Personal Professional Development

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At MetaGeek, we practice Personal Professional Development. It’s a somewhat very informal implementation of the idea of 15% from 3M, or 20% time at Google. As a small company, we have a pretty small team, and we all find ourselves doing lots of different jobs.

A culture of experimentation

As a self-funded company, our team is made up of extremely responsible people, and most of the time that makes our appetites for experimentation tend to the conservative. Our shared sense of responsibility is reflected in our code of conduct that obliges us to, among other things, “achieve competence first.” So over the years, our version of 20% time has morphed into DIY Days, which I’ve previously written about, and individual Personal Professional Development Plans (PPDP).

What is a PPDP?

At its essence, a PPDP is a commitment to:

  1. spend meaningful time and effort learning something new, and
  2. focus on learning that new thing well enough to be able to actually do it when it matters.

It turns out that is actually a pretty difficult pair of commitments to wrap a uniform structure around, so there isn’t a one-size-fits-all PPDP document or template. My own PPDP exists as a 4-5 bullet point summary updated each month at my 1:1 with my boss. I also usually have some tickets on my personal Jira ToDo board, or in a notebook, or on a whiteboard.

Just that little structure works, too! I’ve learned principles of accounting, spreadsheet jiu-jitsu, The Lean Startup methodology, Design Thinking, programming techniques, and lots and lots about Wi-Fi using my PPDP. I’ve read books, listened to audiobooks, listened to podcasts, watched video tutorials, been a member of a peer advisory group, gone to real and virtual conferences and had onsite training with the great Robert Bartz. Everyone at MetaGeek uses some form of PPDP to add to or expand their skillset, and we’ve found a way to make it work for a wide variety of skills and learning experiences.

My current PPDP objective is to become a better professional communicator. I want to have a more open dialog outside of MetaGeek about the experience of running a small business, a self-funded business, a software company, a hardware company. I want to share and get feedback on MetaGeek’s approach to strategy, product planning, human resources, finance, logistics and legal. In truth, I’ve asked everyone at MetaGeek to start doing this–writing about and sharing what we do at work each day. So, it’s time for me to walk the walk. To that end, I’ve shared one aspect of MetaGeek’s HR practice, the PPDP, with you.

Learning in public

This post also serves another purpose: the beginning of an open PPDP. As I said, my current PPDP is about becoming a better professional communicator. At present, my biggest challenge is that I’m slow. It takes me a long time to write (about 3 hours for this post, so far). I haven’t established good practice habits yet, so I’m committing to publishing a blog post every week, and tracking the time each takes.

Out of necessity I also recently started a PPDP around Wi-Fi 6. So, I’m going to be executing this “be a better communicator” PPDP by sharing my learning from the “Wi-Fi 6 in the wild” PPDP. How very meta!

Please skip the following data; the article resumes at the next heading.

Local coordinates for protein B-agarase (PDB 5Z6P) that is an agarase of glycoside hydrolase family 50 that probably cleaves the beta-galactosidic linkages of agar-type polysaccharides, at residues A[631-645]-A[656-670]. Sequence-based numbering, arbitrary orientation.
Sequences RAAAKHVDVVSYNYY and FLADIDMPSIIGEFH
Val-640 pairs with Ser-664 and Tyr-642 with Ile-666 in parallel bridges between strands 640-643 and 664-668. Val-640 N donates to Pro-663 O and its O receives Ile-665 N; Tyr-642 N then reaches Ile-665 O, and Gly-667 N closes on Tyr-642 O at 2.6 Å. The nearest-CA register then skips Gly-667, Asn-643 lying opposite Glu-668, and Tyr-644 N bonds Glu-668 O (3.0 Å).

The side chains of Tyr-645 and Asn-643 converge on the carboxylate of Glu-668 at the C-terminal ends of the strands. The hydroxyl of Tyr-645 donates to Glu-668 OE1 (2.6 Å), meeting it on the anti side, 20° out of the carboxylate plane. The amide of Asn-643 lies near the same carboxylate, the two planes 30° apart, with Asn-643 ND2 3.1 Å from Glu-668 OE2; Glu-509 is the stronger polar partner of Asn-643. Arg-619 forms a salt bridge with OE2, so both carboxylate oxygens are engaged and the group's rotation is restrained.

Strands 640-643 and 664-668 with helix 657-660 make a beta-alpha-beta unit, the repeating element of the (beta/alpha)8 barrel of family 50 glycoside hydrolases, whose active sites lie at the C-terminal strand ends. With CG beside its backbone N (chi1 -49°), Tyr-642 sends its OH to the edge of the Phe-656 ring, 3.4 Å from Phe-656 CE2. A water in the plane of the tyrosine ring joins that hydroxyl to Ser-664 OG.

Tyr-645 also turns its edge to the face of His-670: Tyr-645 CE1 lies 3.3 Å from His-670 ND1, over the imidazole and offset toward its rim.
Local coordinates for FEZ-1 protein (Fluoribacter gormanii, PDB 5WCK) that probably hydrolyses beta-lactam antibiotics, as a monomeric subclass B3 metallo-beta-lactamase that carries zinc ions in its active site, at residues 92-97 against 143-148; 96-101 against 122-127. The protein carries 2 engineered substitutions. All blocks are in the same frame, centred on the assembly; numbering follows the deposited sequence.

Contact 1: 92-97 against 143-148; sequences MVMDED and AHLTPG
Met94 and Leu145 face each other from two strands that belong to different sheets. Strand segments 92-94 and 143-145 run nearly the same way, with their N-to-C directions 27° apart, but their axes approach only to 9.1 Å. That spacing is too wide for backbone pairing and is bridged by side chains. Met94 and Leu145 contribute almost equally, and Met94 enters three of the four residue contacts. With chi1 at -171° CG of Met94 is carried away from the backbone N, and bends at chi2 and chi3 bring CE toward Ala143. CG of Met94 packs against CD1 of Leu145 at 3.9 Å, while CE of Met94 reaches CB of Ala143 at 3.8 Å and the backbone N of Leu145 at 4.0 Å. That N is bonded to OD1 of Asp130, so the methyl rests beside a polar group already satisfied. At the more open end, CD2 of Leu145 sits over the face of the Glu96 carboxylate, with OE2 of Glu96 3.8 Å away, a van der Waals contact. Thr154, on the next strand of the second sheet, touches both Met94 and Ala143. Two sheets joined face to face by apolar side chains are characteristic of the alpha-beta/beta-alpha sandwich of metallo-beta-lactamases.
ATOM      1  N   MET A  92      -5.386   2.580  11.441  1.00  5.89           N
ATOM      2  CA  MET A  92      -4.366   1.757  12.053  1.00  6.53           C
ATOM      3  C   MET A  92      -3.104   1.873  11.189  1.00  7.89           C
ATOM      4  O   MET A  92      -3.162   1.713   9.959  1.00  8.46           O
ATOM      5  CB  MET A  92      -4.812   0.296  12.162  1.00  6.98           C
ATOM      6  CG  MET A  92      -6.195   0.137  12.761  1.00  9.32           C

What about you?

One of my favorite parts of being on the MetaGeek Community and attending conferences is hearing about the professional development of our customers. I have spoken to lots of Certified Wireless Network Administrators (CWNAs) a Engineers (CWNEs) whose first step into a career in Wi-Fi was downloading inSSIDer or getting a Wi-Spy. On the MetaGeek Community, people with a wide variety of Wi-Fi expertise are getting in on the discussion.

So let’s hear it. What are your professional development goals (Wi-Fi or otherwise)? How do you go about upping your game? What obstacles do you find most difficult to overcome?

P.S. This post settles a debt I owe this post from last week, so the first post of Wi-Fi 6 in the wild will land this week.

1 Like

Sounds good, and frankly because MetaGeek has seemingly been out front of others with its tools I’m surprised to hear you say that you’re conservative. But I read the newspaper interview discussion about how MetaGeek has been going through a down period in sales, and that situation can clip anyone’s wings.

But I have a question: Who wrote this posting? Doesn’t say anywhere.

Martt Harding

Hi Martt - thanks so much for your comment! Oops… it looks like when this post was brought over from our Wordpress blog, it didn’t correctly identify the post author. @brian (MetaGeek CEO) wrote this post, so I went ahead and corrected that just now. Thanks for the heads up!

I just thought I would drop an update. It’s been a tough couple of weeks. I have a 802.1ax kickoff post, and I set it aside to work on a Black Lives Matter post in the wake of the murder of George Floyd. That’s been a difficult post to write. And, yesterday my dog passed away, which has really thrown me off my game.

Anyway, I’m still writing, and I’m still honoring this PPDP.

1 Like

Thanks @marttharding! What I mean by conservative is that we tend to experiment with things that we can ship quickly in existing products, rather than trying something completely new or different. The point being that makes it kind of hard to tell whether this experiment is 20% time or “just doing my job.” Without that clear distinction, 20% becomes 10% and eventually it’s all “just doing my job.” That’s a problem, because the 20% wasn’t just about trying something new, but more about learning something. Thanks for reading and for your feedback.

For the sake of accountability to my PPDP, my most recent post took me about 25 hours to write. I rewrote it about 4 times, and did some fact-checking during those hours, as well.